Cut the cable

I hate subscriptions and contracts.  I really hate contracts that seem to reward new customers while leaving the old customers behind.  We’ve used several major satellite and cable TV providers over the years, and frankly it got tiresome to have to call every six months to renegotiate the bill.  Why can’t it be simple?  As in, reward loyal customers with a low rate that doesn’t have to be argued about every few months.  Unfortunately that’s not how it works, so we cut the cable.  Saved a pretty penny in the long run too.

Why to cut the cable

Okay, so why consider cutting the cable?  We’re talking loss of live TV (bye-bye This is Us), football games, basketball, etc.  Or are we?

Consider this.  On average the monthly US cable bill is between $50 to $100.  Most subscribers report a bill averaging $86 with a DVR is rented from the service provider for cable and $72 for satellite (Statista).  This does not include any streaming services like Paramount Plus, Disney+, Hulu, etc.  So, for one year of service you’re looking at on average $800-$1100.

This is not to say that you won’t give up something by cutting the cable. You will be missing some programs, and you may not catch every game. You will still get most of what you want to watch, and personally I really haven’t missed anything yet. For me the cost savings and the convenience made up for any programming I might have missed.

Cost savings

So let’s look at the cost savings when you cut the cable.  For grins, fill out the form below to get an idea of potential savings. It’ll also give you an idea of what you’re spending on those monthly streaming subscriptions.

For me it wasn’t a hard choice.  My bill, once negotiated, was around $64 a month.  The problem was, if I didn’t call every 6 months or so my bill doubled.  Even at $64/month, I save almost $4,000 over 5 years if I cut the cable. 

Convenience

I hate contracts.  Like loathe them entirely.  One really compelling reason to not have cable service and stream: no contract.  No termination fees.  No rental fees.  And no sudden bill changes.

For the most part you can pick and choose your streaming channels and get the same shows you love from cable.  As an added benefit if you don’t like the channel, just cancel the service.  Likewise, for the most part these channels are very affordable; many can be subscribed to for $5 a month.  In other words, pay for what you want versus having 200 channels, 190 of which you don’t actually watch.

Another consideration: how many streaming channels overlap with your paid cable subscription? For example, I pay for Paramount Plus since I’m a bit of a Trek fan. Since I can only watch Star Trek: Picard on Paramount Plus and pay for the channel; as a bonus I get to watch all the Trek shows I want, at any time. That being said, I also get the normal CBS programming that would already be included in the cable/satellite subscription. This includes live TV. Why pay for the same content twice?

Finally, unless you’re watching something live, you can stream any of your favorite shows on-demand. While my satellite provider had a fairly hefty on-demand service, it didn’t compare to the shows and movies available through dedicated streaming providers.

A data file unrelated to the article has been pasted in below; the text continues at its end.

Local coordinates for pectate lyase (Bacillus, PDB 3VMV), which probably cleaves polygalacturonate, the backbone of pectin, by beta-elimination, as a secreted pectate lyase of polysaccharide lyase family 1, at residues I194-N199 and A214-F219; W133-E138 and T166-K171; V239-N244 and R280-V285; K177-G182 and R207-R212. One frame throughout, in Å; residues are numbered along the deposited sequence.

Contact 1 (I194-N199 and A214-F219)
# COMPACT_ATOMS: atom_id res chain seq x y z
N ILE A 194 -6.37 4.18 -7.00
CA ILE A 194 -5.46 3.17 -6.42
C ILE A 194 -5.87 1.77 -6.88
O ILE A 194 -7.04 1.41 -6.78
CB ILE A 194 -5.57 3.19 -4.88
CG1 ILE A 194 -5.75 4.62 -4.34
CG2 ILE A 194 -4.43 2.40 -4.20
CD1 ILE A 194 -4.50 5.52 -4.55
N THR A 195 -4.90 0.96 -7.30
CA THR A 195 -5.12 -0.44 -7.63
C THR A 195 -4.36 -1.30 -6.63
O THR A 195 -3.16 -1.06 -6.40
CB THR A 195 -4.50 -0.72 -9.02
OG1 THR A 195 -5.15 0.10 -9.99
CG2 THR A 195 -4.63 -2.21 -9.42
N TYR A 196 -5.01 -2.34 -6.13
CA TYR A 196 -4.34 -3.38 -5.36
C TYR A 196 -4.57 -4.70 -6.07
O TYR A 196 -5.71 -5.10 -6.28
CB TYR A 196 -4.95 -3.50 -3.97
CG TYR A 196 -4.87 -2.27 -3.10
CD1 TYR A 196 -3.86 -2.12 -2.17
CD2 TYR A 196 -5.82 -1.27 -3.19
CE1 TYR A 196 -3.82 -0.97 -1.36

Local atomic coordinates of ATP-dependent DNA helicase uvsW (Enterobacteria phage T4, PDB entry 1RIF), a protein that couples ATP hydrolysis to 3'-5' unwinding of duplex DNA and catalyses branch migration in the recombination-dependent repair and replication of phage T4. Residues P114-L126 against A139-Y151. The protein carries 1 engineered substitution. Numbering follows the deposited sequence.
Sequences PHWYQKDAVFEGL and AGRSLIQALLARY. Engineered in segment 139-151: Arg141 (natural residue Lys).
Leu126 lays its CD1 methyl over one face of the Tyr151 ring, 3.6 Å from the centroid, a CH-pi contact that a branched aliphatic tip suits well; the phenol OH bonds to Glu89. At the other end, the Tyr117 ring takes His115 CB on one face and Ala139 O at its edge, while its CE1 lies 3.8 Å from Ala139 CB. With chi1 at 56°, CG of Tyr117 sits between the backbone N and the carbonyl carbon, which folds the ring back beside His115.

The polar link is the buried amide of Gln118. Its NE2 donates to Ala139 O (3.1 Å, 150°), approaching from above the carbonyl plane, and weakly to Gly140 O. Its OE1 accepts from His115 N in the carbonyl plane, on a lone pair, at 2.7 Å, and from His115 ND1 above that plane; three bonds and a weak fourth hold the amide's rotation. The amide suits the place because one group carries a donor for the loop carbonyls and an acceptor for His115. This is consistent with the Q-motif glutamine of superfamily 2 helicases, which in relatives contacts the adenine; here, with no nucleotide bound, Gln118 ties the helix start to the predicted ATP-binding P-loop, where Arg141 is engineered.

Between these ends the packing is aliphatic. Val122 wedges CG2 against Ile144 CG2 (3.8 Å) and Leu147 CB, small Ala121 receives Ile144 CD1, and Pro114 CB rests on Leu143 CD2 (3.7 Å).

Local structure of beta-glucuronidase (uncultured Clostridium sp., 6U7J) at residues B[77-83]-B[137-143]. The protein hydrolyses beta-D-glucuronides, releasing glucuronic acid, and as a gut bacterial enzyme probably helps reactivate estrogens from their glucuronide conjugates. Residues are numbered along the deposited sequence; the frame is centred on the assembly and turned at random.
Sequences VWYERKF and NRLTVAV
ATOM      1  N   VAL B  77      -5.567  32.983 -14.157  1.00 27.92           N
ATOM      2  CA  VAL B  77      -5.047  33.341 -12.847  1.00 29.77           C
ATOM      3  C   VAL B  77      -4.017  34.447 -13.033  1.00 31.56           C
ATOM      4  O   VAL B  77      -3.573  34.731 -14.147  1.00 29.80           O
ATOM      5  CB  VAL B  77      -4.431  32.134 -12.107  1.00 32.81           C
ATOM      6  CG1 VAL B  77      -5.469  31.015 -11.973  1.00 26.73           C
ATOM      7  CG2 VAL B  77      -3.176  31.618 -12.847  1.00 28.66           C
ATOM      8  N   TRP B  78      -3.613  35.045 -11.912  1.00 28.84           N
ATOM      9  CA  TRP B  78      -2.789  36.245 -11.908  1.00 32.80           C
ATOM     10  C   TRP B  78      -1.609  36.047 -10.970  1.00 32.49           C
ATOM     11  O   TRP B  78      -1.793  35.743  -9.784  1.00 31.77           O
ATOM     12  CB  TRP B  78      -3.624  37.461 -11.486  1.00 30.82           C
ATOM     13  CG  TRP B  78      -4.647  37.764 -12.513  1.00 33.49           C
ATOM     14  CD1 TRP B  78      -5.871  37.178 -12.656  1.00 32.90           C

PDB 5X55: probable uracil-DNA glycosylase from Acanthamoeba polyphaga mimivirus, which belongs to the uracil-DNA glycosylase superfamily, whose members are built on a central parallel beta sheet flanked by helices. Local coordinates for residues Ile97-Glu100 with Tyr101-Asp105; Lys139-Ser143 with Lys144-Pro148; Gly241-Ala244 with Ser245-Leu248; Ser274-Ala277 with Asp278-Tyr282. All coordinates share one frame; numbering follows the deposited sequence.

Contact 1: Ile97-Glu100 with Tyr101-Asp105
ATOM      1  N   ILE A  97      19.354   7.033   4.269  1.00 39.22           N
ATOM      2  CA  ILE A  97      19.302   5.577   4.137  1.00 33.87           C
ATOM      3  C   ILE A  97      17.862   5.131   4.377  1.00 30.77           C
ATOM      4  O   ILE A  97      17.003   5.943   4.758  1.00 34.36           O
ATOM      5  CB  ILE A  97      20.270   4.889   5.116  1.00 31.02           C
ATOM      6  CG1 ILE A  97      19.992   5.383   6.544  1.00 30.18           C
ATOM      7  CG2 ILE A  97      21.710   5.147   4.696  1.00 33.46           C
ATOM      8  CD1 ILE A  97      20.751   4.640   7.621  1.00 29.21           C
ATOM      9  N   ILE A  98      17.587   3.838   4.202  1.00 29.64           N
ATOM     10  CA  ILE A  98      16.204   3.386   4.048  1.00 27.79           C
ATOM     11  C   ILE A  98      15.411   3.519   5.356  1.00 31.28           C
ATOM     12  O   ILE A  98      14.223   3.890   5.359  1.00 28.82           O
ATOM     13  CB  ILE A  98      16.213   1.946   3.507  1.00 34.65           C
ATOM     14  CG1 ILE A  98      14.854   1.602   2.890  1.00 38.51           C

Let’s go for it, cut the cable

cut the cable old school

Alright, so what do you need to cut the cable but still watch your favorite shows?

First, you need an over the air (OTA) antenna.  This isn’t the old rabbit ear antenna your grandparents used.  All channels are digital now, so you can still enjoy HD footage without paying a dime or holding your tongue right while balancing on one foot with one arm wrapped in foil and the other clutching the antenna.  A decent OTA antenna is going to get you all the major local networks (Fox, CBS, NBC, PBS, etc.) plus the usual generic locals.

Second, you should have a decent steaming box or smart TV.  My personal choice is Amazon Fire TVs or Roku players, but other options exist.  However, Fire TVs and Roku streaming devices give you a broad choice of options for streaming channels and retain OTA functionality.

And that’s it for basic hardware.  But I can’t leave it at that…let’s go overboard and get fancy.

Reinvest those savings and maximize your lineup

I can’t just leave it at “go get a decent antenna and plug it in”. Let’s get into what type of antenna to get, how to distribute it to all TVs, and how to maximize your streaming lineup and make it easy for everyone to use.

Get a decent OTA Antenna

First up, get a decent OTA antenna. Don’t get the $10 antenna from Wal-Mart. A few considerations:

  • Like Wi-Fi, OTA signal strength is lessened when it passes through objects. That means don’t put the antenna indoors by the main TV and expect to get great reception. Place your antenna outdoors in an elevated area free of obstructions. Tip: my DTV satellite dish mount was a perfect swap for my OTA antenna. Go ahead and repurpose that mount if you have one.
  • Look for an antenna with UHF and VHF reception to maximize your channel listing.
  • Either purchase an antenna with a preamplifier or get a preamplifier separately if you have a long cable run (over 100′).

Two of the more popular sites available are Antennas Direct and Antop. I actually went with an Antop “Big Boy” omnidirectional antenna. Before you buy, however, do a channel scan for your address to figure out the channels you can actually receive and directionality.

signal analysis